Disclaimer: I deploy Django sites on "current" releases, not LTS. I'm sure I don't do everything perfectly but here's my opinion on the matter.
There's a lot of faith in LTS releases but the rules/benefits don't quite apply to Python stacks.
I say this because keeping your python stack bound to a repository with its own updates can mean disaster when it comes to dist-upgrading. Versions jump so far that it's a lot harder to track down things have have been both deprecated and deleted from Django before you've seen the first deprecation notice.
You'll also get ferociously very fed up with the version of Django that comes with Lucid after a time. It won't support the production-ready features Django will have then so you'll want to install from outside the repositories.
It lets you keep multiple, fairly static virtual environment python stacks around. This means you can have a websites on old versions of things, other websites on other versions in another stack, test updates on new stacks, etc. It's a powerful concept but you need to keep on top of the versions as you don't have a package manager holding your hand for security updates.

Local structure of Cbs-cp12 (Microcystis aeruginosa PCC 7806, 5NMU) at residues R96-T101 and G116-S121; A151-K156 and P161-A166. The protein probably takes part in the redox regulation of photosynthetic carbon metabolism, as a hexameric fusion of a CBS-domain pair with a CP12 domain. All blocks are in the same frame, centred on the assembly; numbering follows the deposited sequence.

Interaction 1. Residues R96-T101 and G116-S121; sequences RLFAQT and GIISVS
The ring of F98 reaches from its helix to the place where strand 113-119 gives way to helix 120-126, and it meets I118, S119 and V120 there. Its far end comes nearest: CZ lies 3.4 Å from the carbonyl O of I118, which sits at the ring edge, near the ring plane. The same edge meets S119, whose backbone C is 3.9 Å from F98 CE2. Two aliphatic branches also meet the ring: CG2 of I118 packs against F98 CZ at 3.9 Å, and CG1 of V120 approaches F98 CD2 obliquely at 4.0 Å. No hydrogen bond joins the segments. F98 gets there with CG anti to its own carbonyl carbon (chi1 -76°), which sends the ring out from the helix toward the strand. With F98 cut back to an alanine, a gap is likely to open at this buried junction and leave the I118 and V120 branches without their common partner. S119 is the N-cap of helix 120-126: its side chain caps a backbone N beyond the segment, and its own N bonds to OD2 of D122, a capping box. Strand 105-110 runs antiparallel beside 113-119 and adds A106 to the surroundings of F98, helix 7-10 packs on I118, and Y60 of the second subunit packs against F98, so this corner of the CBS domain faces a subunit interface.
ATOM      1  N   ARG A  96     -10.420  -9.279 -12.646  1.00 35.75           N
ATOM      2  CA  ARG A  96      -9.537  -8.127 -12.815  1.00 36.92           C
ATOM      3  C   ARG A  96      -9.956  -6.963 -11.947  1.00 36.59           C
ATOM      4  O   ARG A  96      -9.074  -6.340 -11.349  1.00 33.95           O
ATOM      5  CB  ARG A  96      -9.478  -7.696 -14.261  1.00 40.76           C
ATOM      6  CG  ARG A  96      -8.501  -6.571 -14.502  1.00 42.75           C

If you're looking for the best of both worlds, use the latest versions. Before you upgrade to the next level, dump an image, copy to a local virtual machine, boot it up, upgrade packages, test your sites and fix anything that needs fixing. You have to spend some time keeping things stable at package level and you have to maintain your code occasionally...
As far as "flavor" goes, you want the server install, not desktop.
ubuntu-desktop includes a whole load of flange you just don't want on a production server.
You can also get a "minimal" install which has barely anything on it. I've started from both but I had to install the
ubuntu-standard package to be comfortable. This turns it into a basic